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Wednesday, January 17, 2007

Heart Attack – One runner’s story

“Hi Gary,
I had a 'health challenge' over 11 years ago' at 43. I was lucky to survive the initial episode. Had my wife not decided to have an extra few minutes sleep-in one Saturday morning, she would have been in the shower and I most probably would not have survived it. Some CPR, (not perfect - but just enough before the ambulance guys arrived) helped and a helicopter lift off the flat roof of our house and I was in hospital within the golden 1hr.
I never had any warning symptoms. I had run everyday for 5 & 1/2 years. Was 5th in my club's xc champs masters grade the weekend before when club was strong with masters. The anaesthetist said I had the best set of lungs he had seen. Probably the fitness was also a factor in me surviving.
Of course there have been other runners who did not have my luck in similar circumstances, a number come to mind.”
Comment by Gary:
Heart attack can strike the unwary without warning - sometimes while still quite young. The very fit are far from immune and the fitness itself may lull the person into a false sense of security.

Often, there is prior warning that may go on for as long as several days; however, this can be so subtle to be ignored, or easily mistaken for something else, like a touch of the flu or a pulled chest muscle, a strained shoulder, or just a feeling of being a “little under the weather”.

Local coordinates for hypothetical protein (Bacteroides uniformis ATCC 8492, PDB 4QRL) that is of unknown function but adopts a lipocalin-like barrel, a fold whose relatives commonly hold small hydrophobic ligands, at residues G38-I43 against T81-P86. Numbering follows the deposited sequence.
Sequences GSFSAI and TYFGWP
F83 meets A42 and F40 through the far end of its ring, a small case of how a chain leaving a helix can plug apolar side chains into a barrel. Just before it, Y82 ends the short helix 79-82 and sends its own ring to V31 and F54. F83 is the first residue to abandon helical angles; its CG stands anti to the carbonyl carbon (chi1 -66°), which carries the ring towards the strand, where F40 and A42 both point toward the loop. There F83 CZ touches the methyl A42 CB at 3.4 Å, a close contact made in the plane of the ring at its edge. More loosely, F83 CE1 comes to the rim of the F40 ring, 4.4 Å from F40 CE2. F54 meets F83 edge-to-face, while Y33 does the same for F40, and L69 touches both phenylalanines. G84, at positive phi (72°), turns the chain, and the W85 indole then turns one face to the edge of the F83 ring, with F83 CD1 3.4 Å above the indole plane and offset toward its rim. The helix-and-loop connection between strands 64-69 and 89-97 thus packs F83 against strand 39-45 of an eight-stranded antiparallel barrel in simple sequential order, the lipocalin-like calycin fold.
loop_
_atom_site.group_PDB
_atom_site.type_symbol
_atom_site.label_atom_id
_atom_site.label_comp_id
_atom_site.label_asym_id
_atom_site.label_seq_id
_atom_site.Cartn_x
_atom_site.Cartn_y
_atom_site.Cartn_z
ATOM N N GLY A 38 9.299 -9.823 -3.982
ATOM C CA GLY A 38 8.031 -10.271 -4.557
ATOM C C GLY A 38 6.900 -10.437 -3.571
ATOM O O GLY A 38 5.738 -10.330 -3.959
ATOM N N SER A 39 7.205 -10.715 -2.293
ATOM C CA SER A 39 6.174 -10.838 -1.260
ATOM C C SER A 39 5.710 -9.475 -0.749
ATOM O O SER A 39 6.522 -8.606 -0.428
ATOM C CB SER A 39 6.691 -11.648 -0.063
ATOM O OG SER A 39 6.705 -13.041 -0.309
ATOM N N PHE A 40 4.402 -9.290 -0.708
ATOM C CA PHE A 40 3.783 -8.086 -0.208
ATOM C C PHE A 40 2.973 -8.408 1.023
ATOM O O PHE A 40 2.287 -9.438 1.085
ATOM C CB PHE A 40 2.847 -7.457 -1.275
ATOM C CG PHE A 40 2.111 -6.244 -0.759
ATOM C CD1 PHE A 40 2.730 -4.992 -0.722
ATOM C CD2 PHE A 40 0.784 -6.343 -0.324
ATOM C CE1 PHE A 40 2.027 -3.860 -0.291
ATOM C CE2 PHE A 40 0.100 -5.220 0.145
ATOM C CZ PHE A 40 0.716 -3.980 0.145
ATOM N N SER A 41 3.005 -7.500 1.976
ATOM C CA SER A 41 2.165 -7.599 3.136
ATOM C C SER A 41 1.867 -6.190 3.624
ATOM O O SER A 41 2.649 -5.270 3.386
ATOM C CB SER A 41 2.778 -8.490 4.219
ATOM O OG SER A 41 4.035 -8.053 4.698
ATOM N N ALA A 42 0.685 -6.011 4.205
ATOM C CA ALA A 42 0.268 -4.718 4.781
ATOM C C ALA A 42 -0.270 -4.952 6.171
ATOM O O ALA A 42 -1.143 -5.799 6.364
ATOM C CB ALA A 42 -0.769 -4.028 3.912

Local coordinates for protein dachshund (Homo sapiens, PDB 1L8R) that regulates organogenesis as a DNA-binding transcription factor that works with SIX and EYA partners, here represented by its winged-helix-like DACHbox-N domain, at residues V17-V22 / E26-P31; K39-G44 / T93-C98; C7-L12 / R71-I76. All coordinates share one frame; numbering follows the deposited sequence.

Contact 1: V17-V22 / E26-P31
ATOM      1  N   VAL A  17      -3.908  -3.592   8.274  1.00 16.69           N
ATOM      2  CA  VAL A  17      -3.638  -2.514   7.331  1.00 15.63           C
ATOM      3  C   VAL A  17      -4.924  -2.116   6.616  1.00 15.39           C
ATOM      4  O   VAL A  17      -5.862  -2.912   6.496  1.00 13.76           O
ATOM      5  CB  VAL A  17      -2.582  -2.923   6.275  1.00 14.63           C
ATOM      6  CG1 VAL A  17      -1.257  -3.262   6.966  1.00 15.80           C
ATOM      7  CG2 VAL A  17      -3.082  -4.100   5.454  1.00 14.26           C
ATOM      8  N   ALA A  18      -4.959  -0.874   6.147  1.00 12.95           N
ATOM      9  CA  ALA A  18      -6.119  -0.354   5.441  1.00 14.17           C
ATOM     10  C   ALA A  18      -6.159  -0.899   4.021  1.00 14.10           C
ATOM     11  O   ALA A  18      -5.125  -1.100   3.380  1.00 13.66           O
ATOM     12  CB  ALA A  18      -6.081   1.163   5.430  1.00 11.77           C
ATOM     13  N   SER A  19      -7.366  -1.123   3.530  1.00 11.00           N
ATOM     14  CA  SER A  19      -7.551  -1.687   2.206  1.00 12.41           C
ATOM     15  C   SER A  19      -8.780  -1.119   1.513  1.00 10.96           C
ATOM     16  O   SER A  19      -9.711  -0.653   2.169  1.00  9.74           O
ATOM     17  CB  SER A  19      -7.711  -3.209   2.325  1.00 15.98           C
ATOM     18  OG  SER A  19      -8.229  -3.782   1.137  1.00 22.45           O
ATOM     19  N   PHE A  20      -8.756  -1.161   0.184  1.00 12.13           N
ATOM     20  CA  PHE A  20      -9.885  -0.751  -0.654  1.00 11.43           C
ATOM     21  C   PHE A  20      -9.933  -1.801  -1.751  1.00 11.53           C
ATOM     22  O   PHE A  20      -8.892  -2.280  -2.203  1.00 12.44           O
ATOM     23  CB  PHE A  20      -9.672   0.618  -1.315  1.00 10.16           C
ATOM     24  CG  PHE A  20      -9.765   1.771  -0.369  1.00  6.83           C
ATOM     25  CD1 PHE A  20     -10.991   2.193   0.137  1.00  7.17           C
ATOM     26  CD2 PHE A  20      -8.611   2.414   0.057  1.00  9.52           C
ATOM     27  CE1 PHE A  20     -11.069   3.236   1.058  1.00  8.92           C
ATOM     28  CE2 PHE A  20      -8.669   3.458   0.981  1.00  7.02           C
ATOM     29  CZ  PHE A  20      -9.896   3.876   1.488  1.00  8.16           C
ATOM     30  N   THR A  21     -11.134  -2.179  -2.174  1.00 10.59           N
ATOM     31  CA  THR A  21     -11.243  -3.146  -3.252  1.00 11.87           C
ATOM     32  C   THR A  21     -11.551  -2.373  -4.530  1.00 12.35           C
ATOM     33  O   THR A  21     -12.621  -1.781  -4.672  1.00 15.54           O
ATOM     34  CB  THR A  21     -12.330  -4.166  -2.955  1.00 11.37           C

One of your best tools for assessing the health of your heart and circulation is using a digital blood pressure and heart rate monitor. A set of unusual readings of blood pressure and/or heart rate, as compared to your regular norms may be your first and best warning that not all is well - that it is time to seek medical assistance. This could be as simple as a quick phone call made to your doctor.

See your doctor while you are healthy: Have regular health checks, including blood profiles. The fit person who thinks they have a heart like a sturdy Diesel engine and a “good diet” is liable to neglect these with the result that an underlying disorder like excessive cholesterol levels or heart defect may go undetected for many years. Men are the worst when it comes to these matters, including ignoring the obvious hints of a poor family history.

Arrange for you, your family and friends to undertake training in basic CPR (cardio pulmonary resuscitation). The one thing for sure is this life-saving skill will be called upon when least expected.

As is nicely illustrated in this letter modern emergency medicine is a wonderful life saver.

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